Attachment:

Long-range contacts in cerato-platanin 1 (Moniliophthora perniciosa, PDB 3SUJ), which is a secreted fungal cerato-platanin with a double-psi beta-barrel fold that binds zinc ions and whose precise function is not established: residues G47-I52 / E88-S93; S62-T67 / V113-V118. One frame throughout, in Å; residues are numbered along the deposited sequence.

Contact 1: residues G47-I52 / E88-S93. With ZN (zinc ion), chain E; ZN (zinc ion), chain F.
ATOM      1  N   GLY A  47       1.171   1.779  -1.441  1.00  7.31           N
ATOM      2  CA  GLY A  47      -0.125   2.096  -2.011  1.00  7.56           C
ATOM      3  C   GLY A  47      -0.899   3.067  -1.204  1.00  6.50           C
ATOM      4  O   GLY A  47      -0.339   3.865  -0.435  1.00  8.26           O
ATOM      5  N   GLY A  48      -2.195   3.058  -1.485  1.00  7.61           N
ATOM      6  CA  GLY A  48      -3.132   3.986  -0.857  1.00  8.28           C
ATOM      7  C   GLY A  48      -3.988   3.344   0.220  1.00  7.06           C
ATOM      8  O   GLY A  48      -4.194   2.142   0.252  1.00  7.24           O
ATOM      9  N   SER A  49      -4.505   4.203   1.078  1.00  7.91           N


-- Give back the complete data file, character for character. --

Long-range contacts in cerato-platanin 1 (Moniliophthora perniciosa, PDB 3SUJ), which is a secreted fungal cerato-platanin with a double-psi beta-barrel fold that binds zinc ions and whose precise function is not established: residues G47-I52 / E88-S93; S62-T67 / V113-V118. One frame throughout, in Å; residues are numbered along the deposited sequence.

Contact 1: residues G47-I52 / E88-S93. With ZN (zinc ion), chain E; ZN (zinc ion), chain F.
ATOM      1  N   GLY A  47       1.171   1.779  -1.441  1.00  7.31           N
ATOM      2  CA  GLY A  47      -0.125   2.096  -2.011  1.00  7.56           C
ATOM      3  C   GLY A  47      -0.899   3.067  -1.204  1.00  6.50           C
ATOM      4  O   GLY A  47      -0.339   3.865  -0.435  1.00  8.26           O
ATOM      5  N   GLY A  48      -2.195   3.058  -1.485  1.00  7.61           N
ATOM      6  CA  GLY A  48      -3.132   3.986  -0.857  1.00  8.28           C
ATOM      7  C   GLY A  48      -3.988   3.344   0.220  1.00  7.06           C
ATOM      8  O   GLY A  48      -4.194   2.142   0.252  1.00  7.24           O
ATOM      9  N   SER A  49      -4.505   4.203   1.078  1.00  7.91           N